Having the ability to specify service levels overcomes a barrier to scalability. Entitlements Management facilitates the creation of different levels of service for different products. Remember those Gold and Unobtanium levels of support? It’s much easier to specify those with Entitlements Management. It also allows you to distinguish between different channels of support. Maybe it’s more important to get back to your twitter followers in a timely fashion. Perhaps the email cases have a longer timeline. Entitlements management makes it possible to do this without getting deep into custom development.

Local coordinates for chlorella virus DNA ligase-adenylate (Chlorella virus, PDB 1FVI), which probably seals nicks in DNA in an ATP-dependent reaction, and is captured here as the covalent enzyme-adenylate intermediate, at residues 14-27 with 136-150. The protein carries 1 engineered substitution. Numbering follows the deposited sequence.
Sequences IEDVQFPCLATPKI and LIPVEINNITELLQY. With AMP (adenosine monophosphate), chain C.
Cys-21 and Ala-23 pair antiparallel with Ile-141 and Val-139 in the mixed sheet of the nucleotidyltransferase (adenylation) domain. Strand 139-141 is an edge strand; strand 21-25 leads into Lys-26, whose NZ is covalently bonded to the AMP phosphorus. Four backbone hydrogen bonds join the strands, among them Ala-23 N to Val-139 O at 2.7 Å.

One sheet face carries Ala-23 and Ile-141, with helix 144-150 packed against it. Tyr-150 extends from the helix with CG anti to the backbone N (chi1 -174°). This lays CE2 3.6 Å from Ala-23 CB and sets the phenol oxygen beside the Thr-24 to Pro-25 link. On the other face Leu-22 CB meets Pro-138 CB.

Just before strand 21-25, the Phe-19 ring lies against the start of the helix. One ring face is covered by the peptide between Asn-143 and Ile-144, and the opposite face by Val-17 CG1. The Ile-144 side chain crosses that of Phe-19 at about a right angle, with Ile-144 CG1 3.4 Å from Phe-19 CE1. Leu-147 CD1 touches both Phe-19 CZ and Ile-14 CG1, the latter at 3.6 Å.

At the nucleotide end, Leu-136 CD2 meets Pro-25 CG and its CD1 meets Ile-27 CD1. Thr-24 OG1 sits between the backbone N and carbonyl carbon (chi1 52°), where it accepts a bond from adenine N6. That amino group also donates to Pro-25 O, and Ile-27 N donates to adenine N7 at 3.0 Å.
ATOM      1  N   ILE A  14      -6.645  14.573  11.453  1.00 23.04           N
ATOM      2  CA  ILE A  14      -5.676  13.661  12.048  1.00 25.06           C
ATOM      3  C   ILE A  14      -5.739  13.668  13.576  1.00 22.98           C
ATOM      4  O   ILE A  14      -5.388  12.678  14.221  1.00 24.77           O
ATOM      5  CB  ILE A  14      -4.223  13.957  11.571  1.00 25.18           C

Sometimes the problem is in exercising restraint. You could have different entitlements for each channel.
Supporting your agents is important. So is making sure everyone adheres to the timelines as defined by service agreements. Entitlements Management provides functionality to support your agents in helping customers. For example, a case might have a milestone to follow up with a customer every business day. If it gets to be the end of the day and the milestone is incomplete, a milestone action can help. It can prompt the case owner or the whole support team to warn them that this milestone is at-risk. Each milestone can have ten different time-dependent actions for completion, violation, or at-risk. These milestone actions fire with more precision than other time-based workflow rules, too. Systematic support of meeting SLAs and Service Agreements = Better KPIs. Everyone wins.
“Customers are happier. CSATs are up. Performance is better all around. High-five!”